On 30 March every year, millions of people around the world switch off their lights for an hour at 8:30pm in a pledge to help save our planet. Some of the globe’s biggest landmarks get involved in the movement too, with Australia’s Sydney Opera House, France’s Eiffel Tower and Scotland’s Edinburgh Castle all going dark for the event.
On 18 March, my article on last week’s climate change strikes went live on Rev. Rebecca Writes.
Both Rebecca and I have a passion for animals and the world we share with them, and it seems that thousands of others also share our enthusiasm in working to protect and conserve our planet for future generations. More than 2,000 protests took place around the world, stretching from North America to Asia. This landmark global movement was inspired by a 16-year-old’s passion and determination to take a stand and make her government listen.
My writing career began at one of the most famous wildlife and nature titles in the world… National Geographic Kids. Now, among other pages, I’m the sole writer of the Animals and the Environment page for The Week Junior and have never been happier to provide content on such a wonderful topic that is so close to my heart.
Every week, I research and pitch stories suitable for the Animals and the Environment section of the magazine, but since we are limited to the number of stories we can feature, many amazing tales go untold. So each week, I’m planning on sharing my favourite wildlife story to spread awareness and, overall, joy when it comes to the wonderful world of nature.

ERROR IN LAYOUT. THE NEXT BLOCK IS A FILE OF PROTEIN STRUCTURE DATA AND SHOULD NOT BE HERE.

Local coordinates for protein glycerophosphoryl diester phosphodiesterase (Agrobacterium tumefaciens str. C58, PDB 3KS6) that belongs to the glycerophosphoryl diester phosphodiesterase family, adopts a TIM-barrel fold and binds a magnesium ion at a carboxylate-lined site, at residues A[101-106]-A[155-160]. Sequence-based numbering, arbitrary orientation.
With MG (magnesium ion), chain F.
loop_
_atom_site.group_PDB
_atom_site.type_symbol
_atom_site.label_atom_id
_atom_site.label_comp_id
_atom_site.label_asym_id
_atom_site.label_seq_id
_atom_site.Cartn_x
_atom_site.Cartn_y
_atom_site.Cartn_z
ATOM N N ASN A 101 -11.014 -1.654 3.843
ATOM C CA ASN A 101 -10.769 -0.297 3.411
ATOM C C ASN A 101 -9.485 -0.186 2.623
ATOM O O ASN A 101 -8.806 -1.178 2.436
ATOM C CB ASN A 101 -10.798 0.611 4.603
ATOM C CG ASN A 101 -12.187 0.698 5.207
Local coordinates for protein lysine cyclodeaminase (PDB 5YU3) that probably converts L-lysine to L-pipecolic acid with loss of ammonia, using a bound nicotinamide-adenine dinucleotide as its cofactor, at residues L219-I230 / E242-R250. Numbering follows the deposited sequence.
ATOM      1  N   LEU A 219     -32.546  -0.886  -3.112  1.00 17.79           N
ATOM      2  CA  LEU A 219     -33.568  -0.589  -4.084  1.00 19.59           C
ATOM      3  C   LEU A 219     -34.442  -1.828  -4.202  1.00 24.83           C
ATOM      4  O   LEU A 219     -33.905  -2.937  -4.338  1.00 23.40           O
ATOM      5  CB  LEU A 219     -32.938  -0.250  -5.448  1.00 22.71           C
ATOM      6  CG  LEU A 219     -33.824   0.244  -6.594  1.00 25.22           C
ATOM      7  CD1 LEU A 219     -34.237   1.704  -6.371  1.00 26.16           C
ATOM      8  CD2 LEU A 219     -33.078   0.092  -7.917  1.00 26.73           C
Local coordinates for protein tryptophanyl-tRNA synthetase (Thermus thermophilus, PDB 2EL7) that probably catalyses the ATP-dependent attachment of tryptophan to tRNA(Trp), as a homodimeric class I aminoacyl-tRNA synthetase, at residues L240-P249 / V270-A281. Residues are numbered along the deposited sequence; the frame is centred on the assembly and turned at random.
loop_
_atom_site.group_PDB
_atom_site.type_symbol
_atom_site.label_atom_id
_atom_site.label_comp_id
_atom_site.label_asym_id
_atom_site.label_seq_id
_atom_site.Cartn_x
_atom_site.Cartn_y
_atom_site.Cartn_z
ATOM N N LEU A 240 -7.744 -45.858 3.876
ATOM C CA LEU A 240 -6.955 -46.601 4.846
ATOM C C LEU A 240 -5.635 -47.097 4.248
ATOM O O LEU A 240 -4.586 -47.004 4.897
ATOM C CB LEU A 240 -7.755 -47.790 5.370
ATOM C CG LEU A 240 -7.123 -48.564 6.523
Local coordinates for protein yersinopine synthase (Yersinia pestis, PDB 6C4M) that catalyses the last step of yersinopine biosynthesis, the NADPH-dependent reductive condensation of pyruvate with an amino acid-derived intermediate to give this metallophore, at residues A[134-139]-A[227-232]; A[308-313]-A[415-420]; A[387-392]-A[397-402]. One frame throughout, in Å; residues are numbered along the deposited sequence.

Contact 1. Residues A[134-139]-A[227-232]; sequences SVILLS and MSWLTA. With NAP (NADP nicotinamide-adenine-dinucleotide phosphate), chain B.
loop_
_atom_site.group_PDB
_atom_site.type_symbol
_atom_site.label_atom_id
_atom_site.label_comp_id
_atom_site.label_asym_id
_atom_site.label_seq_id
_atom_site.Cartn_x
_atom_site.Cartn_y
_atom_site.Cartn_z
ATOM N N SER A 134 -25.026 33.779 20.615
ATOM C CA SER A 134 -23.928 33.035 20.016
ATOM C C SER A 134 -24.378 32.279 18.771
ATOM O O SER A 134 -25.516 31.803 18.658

31. Why do you blog?
That’s like asking why do I eat…
I really enjoy writing and love being able to improve on it through practice and feedback. When it comes to taking part in blogging challenges, I love finding out other peoples perspective to the same prompt and see how it compares to my own. One of the other big reasons I blog is that I love looking at the stats. Finding out that someone from Australia or Croatia has visited my blog (and hopefully enjoyed it) is an incredible feeling.
Within the blogging community, I can be myself. Here, you are not judged or bullied, you are encouraged. You aren’t told that you’re doing it wrong as there is no right answer. Blogging gives people the creative freedom to post whatever they like as there is an audience for everyone. As RuPaul once said…
“It’s important to know thyself, and for people who don’t feel they fit in, it’s important to find your tribe. I remember the first time, when I was a kid in San Diego, California, I felt so alone and I felt I’d been dropped here by aliens from another planet. I remember when I saw Monty Python’s Flying Circus on television, people with this irreverent sense of humour and these ideas towards identity and drag and everything, I felt like, ‘That’s my tribe’. After that, I set out to go and find my people, and I eventually did. So the truth is, your tribe is out there waiting for you. You have to be willing to leave your village or leave your place and go find them, because they’re looking for you too.”